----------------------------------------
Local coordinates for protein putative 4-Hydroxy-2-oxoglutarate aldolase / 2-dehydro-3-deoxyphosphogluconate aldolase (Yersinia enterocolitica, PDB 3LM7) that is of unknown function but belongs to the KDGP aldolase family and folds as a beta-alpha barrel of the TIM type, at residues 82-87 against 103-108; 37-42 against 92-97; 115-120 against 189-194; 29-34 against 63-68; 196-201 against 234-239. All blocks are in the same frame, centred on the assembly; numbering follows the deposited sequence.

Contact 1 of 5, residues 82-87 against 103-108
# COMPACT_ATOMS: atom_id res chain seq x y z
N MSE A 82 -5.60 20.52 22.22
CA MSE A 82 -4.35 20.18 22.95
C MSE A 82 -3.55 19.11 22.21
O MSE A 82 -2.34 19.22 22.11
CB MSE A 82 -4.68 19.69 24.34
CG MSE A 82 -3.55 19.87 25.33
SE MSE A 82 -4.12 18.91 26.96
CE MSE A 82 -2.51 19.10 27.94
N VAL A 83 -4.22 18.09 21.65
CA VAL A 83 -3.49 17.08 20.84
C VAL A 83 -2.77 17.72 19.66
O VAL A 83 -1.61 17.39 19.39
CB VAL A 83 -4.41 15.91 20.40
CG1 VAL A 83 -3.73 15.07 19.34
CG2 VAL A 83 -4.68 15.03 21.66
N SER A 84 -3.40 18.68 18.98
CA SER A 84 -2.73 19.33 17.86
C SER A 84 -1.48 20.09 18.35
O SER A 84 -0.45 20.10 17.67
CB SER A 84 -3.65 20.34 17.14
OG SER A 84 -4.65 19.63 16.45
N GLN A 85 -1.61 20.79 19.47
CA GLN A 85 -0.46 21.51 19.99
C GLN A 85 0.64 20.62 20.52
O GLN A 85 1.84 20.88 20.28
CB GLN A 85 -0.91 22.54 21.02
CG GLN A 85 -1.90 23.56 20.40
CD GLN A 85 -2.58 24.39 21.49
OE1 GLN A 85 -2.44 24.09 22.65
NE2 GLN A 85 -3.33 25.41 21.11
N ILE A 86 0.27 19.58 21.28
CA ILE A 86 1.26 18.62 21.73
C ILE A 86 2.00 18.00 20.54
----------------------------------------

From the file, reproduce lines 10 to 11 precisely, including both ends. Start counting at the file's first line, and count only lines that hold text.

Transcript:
SE MSE A 82 -4.12 18.91 26.96
CE MSE A 82 -2.51 19.10 27.94